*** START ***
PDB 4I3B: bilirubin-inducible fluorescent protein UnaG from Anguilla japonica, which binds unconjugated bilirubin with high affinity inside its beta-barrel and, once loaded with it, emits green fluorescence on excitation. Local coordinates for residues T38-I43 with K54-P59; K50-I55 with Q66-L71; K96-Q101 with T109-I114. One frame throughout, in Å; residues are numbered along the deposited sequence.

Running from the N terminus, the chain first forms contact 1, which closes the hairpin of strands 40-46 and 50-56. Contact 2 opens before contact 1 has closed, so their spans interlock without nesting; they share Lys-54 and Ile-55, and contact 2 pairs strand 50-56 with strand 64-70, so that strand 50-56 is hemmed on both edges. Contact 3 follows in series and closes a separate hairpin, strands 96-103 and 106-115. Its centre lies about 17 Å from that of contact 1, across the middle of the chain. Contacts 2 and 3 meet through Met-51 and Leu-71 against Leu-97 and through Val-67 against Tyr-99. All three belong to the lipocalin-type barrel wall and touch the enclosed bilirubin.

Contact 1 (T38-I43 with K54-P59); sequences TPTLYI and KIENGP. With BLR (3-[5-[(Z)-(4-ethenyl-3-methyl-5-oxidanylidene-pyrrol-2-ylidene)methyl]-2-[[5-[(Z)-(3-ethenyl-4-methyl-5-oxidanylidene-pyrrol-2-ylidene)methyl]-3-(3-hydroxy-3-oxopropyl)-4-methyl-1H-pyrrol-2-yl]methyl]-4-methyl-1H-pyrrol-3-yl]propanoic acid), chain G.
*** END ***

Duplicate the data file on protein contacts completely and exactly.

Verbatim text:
PDB 4I3B: bilirubin-inducible fluorescent protein UnaG from Anguilla japonica, which binds unconjugated bilirubin with high affinity inside its beta-barrel and, once loaded with it, emits green fluorescence on excitation. Local coordinates for residues T38-I43 with K54-P59; K50-I55 with Q66-L71; K96-Q101 with T109-I114. One frame throughout, in Å; residues are numbered along the deposited sequence.

Running from the N terminus, the chain first forms contact 1, which closes the hairpin of strands 40-46 and 50-56. Contact 2 opens before contact 1 has closed, so their spans interlock without nesting; they share Lys-54 and Ile-55, and contact 2 pairs strand 50-56 with strand 64-70, so that strand 50-56 is hemmed on both edges. Contact 3 follows in series and closes a separate hairpin, strands 96-103 and 106-115. Its centre lies about 17 Å from that of contact 1, across the middle of the chain. Contacts 2 and 3 meet through Met-51 and Leu-71 against Leu-97 and through Val-67 against Tyr-99. All three belong to the lipocalin-type barrel wall and touch the enclosed bilirubin.

Contact 1 (T38-I43 with K54-P59); sequences TPTLYI and KIENGP. With BLR (3-[5-[(Z)-(4-ethenyl-3-methyl-5-oxidanylidene-pyrrol-2-ylidene)methyl]-2-[[5-[(Z)-(3-ethenyl-4-methyl-5-oxidanylidene-pyrrol-2-ylidene)methyl]-3-(3-hydroxy-3-oxopropyl)-4-methyl-1H-pyrrol-2-yl]methyl]-4-methyl-1H-pyrrol-3-yl]propanoic acid), chain G.